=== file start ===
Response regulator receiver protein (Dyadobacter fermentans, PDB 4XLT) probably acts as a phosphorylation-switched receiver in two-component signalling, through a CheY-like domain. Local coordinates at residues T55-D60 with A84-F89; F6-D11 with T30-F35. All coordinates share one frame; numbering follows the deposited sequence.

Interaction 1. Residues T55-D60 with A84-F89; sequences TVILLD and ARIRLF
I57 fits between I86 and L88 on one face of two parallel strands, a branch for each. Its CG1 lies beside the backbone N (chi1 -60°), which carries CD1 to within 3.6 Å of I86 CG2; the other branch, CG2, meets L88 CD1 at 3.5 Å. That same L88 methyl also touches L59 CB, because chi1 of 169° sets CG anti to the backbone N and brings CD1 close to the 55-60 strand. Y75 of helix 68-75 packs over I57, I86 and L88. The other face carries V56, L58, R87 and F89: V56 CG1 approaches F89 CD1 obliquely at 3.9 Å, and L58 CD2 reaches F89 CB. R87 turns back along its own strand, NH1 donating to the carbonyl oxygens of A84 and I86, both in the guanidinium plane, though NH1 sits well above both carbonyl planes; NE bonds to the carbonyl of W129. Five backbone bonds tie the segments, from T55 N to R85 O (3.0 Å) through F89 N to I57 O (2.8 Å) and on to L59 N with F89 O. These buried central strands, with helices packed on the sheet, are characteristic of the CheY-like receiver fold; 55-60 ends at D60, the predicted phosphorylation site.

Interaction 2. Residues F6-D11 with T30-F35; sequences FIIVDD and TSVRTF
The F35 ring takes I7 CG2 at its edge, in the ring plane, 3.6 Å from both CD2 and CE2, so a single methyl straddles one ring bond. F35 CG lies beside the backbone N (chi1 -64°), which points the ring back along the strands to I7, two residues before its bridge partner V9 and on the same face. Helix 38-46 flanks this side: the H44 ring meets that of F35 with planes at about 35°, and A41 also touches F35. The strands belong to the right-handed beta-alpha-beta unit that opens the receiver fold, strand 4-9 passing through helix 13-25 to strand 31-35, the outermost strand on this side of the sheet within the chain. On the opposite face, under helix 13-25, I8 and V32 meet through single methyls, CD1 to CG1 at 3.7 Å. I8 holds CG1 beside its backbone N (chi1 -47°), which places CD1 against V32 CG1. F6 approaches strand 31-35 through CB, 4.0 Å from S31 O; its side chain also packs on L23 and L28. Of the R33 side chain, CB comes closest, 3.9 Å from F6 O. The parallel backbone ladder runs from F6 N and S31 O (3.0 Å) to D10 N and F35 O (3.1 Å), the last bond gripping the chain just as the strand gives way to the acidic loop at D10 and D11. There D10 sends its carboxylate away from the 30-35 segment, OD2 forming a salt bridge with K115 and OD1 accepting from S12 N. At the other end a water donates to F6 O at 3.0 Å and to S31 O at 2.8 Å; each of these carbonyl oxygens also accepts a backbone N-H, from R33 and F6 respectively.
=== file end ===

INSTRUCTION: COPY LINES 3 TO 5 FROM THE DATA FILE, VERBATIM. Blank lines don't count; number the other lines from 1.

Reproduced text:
I57 fits between I86 and L88 on one face of two parallel strands, a branch for each. Its CG1 lies beside the backbone N (chi1 -60°), which carries CD1 to within 3.6 Å of I86 CG2; the other branch, CG2, meets L88 CD1 at 3.5 Å. That same L88 methyl also touches L59 CB, because chi1 of 169° sets CG anti to the backbone N and brings CD1 close to the 55-60 strand. Y75 of helix 68-75 packs over I57, I86 and L88. The other face carries V56, L58, R87 and F89: V56 CG1 approaches F89 CD1 obliquely at 3.9 Å, and L58 CD2 reaches F89 CB. R87 turns back along its own strand, NH1 donating to the carbonyl oxygens of A84 and I86, both in the guanidinium plane, though NH1 sits well above both carbonyl planes; NE bonds to the carbonyl of W129. Five backbone bonds tie the segments, from T55 N to R85 O (3.0 Å) through F89 N to I57 O (2.8 Å) and on to L59 N with F89 O. These buried central strands, with helices packed on the sheet, are characteristic of the CheY-like receiver fold; 55-60 ends at D60, the predicted phosphorylation site.

Interaction 2. Residues F6-D11 with T30-F35; sequences FIIVDD and TSVRTF
The F35 ring takes I7 CG2 at its edge, in the ring plane, 3.6 Å from both CD2 and CE2, so a single methyl straddles one ring bond. F35 CG lies beside the backbone N (chi1 -64°), which points the ring back along the strands to I7, two residues before its bridge partner V9 and on the same face. Helix 38-46 flanks this side: the H44 ring meets that of F35 with planes at about 35°, and A41 also touches F35. The strands belong to the right-handed beta-alpha-beta unit that opens the receiver fold, strand 4-9 passing through helix 13-25 to strand 31-35, the outermost strand on this side of the sheet within the chain. On the opposite face, under helix 13-25, I8 and V32 meet through single methyls, CD1 to CG1 at 3.7 Å. I8 holds CG1 beside its backbone N (chi1 -47°), which places CD1 against V32 CG1. F6 approaches strand 31-35 through CB, 4.0 Å from S31 O; its side chain also packs on L23 and L28. Of the R33 side chain, CB comes closest, 3.9 Å from F6 O. The parallel backbone ladder runs from F6 N and S31 O (3.0 Å) to D10 N and F35 O (3.1 Å), the last bond gripping the chain just as the strand gives way to the acidic loop at D10 and D11. There D10 sends its carboxylate away from the 30-35 segment, OD2 forming a salt bridge with K115 and OD1 accepting from S12 N. At the other end a water donates to F6 O at 3.0 Å and to S31 O at 2.8 Å; each of these carbonyl oxygens also accepts a backbone N-H, from R33 and F6 respectively.